Restoration and Maintenance
VCPA works alongside NYC Parks to maintain this precious resource. Our Natural Areas Stewardship team works within multiple sites that span throughout the park, with much of the work focused on non-indigenous plant removals. These invasive plant species have the capabilities of reducing the health and biodiversity of our forests through competitive measures and disrupting the forest community in place. Review our Forest Action Plan to learn more about our plans for forest maintenance between the years 2022 and 2026.]
Water chestnut (Trapa natans) can be found on the surface of Hester & Piero’s Mill Pond every summer. This non-indigenous invasive plant creates large mats, blocking sunlight from reaching further into the water, limiting the growth of other plant species. When the mat of water chestnut dies, aerobic microorganisms begin breaking down the plant matter, limiting the dissolved oxygen in the pond. This reduction in oxygen can cause fish to die off suddenly. Since its formation, VCPA has led efforts in manually removing this detrimental plant species from the pond.
Daylighting Tibbetts Brook
VCPA has been instrumental in advocating for this green infrastructure project that will transform the park and the lives of residents who live on its perimeter. At the southern end of Hester & Piero’s Pond, Tibbetts Brook enters the Broadway sewer at a rate of 4 to 5 million gallons of water per day. That is on a dry day! This water is then treated at the Wards Island Stormwater Treatment Plant. Often when it rains, a combination of sewage, street runoff, and freshwater from the brook enter the combined sewer, bypassing the treatment plant and flowing directly into the Harlem River. This one Combined Sewer Overflow (CSO), WI-056, connected to the Broadway sewer, makes up more than half of the CSO water entering the Harlem River. Daylighting will remove this clean water from the sewer and help to reduce CSO occurrences on the Harlem River and help with flooding issues along Broadway and other areas of the Tibbetts Brook Watershed.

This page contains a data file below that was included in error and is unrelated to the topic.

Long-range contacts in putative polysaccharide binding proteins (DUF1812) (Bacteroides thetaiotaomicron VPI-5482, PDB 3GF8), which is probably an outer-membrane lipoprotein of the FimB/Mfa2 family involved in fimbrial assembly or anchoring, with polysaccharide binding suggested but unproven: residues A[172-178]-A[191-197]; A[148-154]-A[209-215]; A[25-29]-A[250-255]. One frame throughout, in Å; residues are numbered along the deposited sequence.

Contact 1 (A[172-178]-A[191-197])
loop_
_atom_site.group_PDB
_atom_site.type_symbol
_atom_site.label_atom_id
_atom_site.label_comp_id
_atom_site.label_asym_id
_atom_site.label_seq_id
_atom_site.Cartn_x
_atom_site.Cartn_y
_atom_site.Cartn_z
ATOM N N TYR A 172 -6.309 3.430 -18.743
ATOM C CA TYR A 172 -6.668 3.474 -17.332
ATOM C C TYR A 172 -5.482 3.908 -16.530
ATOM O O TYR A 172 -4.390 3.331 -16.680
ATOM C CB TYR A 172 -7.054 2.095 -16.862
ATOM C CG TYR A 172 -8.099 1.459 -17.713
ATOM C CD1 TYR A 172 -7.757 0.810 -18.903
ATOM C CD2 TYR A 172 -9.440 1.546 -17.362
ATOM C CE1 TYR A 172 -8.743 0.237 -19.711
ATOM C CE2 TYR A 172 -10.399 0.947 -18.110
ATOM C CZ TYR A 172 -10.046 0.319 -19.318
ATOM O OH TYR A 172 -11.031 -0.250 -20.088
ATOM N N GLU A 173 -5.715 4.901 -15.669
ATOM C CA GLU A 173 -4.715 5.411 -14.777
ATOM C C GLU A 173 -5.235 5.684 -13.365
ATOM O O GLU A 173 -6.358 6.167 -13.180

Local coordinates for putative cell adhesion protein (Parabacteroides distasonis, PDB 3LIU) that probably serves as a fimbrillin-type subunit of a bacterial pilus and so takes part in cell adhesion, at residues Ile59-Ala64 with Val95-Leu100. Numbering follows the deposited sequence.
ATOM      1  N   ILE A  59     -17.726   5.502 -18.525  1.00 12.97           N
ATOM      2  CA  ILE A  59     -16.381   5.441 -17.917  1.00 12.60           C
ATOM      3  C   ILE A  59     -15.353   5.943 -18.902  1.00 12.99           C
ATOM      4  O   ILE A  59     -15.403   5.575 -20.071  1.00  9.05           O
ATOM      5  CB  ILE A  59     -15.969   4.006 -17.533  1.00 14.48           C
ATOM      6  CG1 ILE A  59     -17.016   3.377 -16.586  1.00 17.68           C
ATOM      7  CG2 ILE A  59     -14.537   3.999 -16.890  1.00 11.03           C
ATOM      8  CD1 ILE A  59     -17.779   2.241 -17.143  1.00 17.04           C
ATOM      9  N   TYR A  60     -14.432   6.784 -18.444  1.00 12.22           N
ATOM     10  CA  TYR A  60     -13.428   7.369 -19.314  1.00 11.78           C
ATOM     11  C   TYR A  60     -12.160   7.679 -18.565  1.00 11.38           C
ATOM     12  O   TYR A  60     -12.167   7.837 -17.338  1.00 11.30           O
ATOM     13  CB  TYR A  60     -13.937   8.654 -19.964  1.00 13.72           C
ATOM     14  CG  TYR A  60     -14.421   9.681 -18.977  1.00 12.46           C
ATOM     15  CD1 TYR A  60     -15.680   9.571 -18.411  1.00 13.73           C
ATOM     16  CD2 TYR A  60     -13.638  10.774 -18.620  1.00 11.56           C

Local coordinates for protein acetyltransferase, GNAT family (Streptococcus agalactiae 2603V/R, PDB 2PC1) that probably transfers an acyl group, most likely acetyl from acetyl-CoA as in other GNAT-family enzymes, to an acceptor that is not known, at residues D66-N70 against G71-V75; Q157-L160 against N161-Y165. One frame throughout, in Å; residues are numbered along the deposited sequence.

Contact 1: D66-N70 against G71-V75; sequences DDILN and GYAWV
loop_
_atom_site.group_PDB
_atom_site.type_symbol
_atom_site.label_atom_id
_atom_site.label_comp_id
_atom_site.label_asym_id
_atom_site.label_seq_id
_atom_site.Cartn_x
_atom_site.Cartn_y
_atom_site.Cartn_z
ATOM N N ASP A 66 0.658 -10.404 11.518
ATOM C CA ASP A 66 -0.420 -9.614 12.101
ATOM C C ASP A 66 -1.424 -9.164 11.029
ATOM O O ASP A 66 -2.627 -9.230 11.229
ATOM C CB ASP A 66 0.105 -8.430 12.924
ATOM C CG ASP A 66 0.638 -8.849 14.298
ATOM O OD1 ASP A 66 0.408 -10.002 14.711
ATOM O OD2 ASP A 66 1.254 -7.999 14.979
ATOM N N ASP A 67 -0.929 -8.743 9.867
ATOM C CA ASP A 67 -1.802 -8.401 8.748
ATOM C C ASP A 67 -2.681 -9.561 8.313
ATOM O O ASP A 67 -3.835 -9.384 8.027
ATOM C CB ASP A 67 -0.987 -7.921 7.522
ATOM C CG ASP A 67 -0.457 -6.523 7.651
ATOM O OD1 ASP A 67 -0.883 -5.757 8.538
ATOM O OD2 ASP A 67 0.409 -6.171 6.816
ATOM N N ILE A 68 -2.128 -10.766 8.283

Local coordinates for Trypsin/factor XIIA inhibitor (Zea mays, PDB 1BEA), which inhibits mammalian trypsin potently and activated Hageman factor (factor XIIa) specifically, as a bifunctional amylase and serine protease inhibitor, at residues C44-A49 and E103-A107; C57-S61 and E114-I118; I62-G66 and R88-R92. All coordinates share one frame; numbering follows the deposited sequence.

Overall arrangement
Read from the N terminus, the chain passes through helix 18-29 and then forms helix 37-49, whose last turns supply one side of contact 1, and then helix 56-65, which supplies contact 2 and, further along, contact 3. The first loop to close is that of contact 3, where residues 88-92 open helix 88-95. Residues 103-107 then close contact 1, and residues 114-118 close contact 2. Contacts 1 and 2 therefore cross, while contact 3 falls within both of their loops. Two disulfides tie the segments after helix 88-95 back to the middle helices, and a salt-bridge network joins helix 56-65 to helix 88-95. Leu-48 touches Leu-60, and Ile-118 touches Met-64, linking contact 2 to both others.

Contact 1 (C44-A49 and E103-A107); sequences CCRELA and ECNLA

Thanks to the advocacy of VCPA, BCEQ, and the Coalition for Daylighting Tibbetts Brook, a surface level “open channel” daylighting project that includes an extension of the Putnam Greenway to the south, onto unused railroad property (owned by CSX), has been funded. VCPA is working closely with the NYC Parks and NYC Department of Environmental Protection as they plan this project.
Check out this short video from BronxNet and read several newstories to learn more about daylighting of Tibbetts Brook.
Want to join VCPA’s conservation efforts in the natural areas of Van Cortlandt Park?
We host volunteer events weekly on Wednesdays and Fridays, where community members can assist staff in maintaining this essential ecosystem.
Check out our Calendar of Events page to see what we have coming up, or reach out to our Restoration & Stewardship Program Director if you have questions: firstname.lastname@example.org.